Institutional Violence: Definition & Examples

Instructor: Joe Ricker
Institutional violence is more common than you may think, and it has been affecting our culture since the establishment of this country. Continue reading to understand more about institutional violence.

Johan Galtung and Institutional Violence

If you're familiar with the current stream of protests with NFL players taking a knee during the national anthem, then you might have some idea about the concept of institutional violence. Institutional violence is more commonly referred to as structural violence, a theory established by sociologist Johan Galtung. The preferred term is actually structural violence, so this lesson will refer to institutional violence as structural violence.

Galtung is credited for first using the term structural violence in his piece 'Violence, Peace, and Peace Research.' Galtung's theory on structural violence is that it is a 'consequence of social conditions,' meaning that a group or institution is responsible for the death or demise of an individual. When this happens over and over to a particular demographic, it becomes more apparent that it is an issue of structural violence. The problem with this is that structural violence is a hybrid concept, meaning that it's part theoretical (hypothetical) and part empirical (evidence).

Structural violence is expressed by institutions through gender inequality, racism, discriminatory laws and even religious ideologies based on their response to direct violence. This is what makes revealing structural violence so difficult to prove. While structural violence identifies the victims, it also implicates the demographic responsible for creating those victims, which creates a resistance to accusations of structural violence. People are rarely happy to be associated with an institution responsible for the demise of a particular group of people. Unless, of course, you're a white supremacist. Hitler's regime in Germany during World War II or the American institution of slavery before the civil war are probably the most obvious examples of structural violence.

Direct Violence

To better understand structural violence, there needs to be a clear understanding of direct violence. Direct violence is much easier to determine because the violence is examined at its very essence. Simply put, there is an agent of violence and a victim. Bob punches Tom in the face. Bob is the agent of violence. Tom is the victim. There can often be more than one agent of violence and/or more than one victim, but for all intents and purposes, we'll use a one-to-one ratio to provide an example.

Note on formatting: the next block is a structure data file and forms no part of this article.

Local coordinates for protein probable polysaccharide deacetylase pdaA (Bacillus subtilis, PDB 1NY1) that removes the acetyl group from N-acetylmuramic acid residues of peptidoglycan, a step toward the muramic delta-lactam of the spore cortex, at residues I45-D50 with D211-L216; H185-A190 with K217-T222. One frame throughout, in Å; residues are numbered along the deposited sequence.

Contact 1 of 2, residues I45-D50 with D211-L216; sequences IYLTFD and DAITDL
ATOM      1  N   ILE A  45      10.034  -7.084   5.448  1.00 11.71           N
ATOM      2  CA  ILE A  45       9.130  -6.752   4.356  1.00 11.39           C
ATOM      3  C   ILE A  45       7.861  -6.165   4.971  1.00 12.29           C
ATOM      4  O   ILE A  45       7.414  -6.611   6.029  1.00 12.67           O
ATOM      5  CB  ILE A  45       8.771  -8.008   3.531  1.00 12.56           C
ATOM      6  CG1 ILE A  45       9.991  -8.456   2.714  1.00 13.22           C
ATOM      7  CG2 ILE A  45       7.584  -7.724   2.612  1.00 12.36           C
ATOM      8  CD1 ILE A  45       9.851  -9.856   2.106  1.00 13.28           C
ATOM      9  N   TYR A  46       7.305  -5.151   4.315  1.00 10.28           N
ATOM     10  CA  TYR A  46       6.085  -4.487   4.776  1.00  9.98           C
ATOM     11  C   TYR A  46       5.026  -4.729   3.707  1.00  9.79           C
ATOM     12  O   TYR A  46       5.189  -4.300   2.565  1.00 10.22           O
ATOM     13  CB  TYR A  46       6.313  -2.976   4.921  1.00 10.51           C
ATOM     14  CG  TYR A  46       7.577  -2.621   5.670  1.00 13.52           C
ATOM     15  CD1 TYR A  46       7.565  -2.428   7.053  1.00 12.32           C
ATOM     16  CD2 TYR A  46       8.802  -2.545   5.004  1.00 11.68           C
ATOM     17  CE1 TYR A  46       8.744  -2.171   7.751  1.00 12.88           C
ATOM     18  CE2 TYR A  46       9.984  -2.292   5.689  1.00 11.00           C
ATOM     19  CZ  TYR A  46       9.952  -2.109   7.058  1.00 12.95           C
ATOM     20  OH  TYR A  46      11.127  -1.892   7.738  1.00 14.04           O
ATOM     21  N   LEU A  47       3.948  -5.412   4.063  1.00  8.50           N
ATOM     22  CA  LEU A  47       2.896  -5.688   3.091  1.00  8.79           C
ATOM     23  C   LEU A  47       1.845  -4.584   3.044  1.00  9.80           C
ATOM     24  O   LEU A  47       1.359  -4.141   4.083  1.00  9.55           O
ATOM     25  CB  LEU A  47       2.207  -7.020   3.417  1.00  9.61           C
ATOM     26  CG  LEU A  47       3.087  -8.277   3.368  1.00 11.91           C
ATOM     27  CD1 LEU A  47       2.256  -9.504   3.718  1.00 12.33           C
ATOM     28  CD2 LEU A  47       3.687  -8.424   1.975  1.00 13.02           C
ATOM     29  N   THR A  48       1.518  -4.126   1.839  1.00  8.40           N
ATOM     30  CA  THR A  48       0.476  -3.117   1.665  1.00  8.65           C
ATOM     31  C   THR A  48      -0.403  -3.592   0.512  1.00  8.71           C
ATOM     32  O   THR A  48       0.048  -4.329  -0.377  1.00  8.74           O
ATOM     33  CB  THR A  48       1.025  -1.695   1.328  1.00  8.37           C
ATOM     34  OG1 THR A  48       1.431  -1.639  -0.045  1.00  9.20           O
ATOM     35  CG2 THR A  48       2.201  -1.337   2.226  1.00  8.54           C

Now, lets consider Bob is a police officer and Tom is a suspect. If Tom punches Officer Bob in the face, Tom is the agent of violence and Officer Bob is the victim. Tom is probably going to be in very big trouble. However, if Officer Bob shoots Tom then Officer Bob is the agent of violence and Tom is the victim. This is simply an example of direct violence. We're only considering the actions of Officer Bob and Tom at the moment of violence.

If you've seen the news recently or you've been on Facebook or Twitter or any other form of social media, you're probably familiar with the growing controversy of NFL players taking a knee. How are these protests and structural violence related? The next section will illustrate that.

Take a Knee

The current debate on NFL players taking a knee during the national anthem is a significant example of why and how structural violence is so difficult to deal with or reveal. NFL players are kneeling, contrary to what has been said about the military or the flag or America, to protest racial injustice. This injustice refers to the many cases when a police officer shoots and/or kills an unarmed African-American and doesn't face any consequences, which is a form of structural violence.

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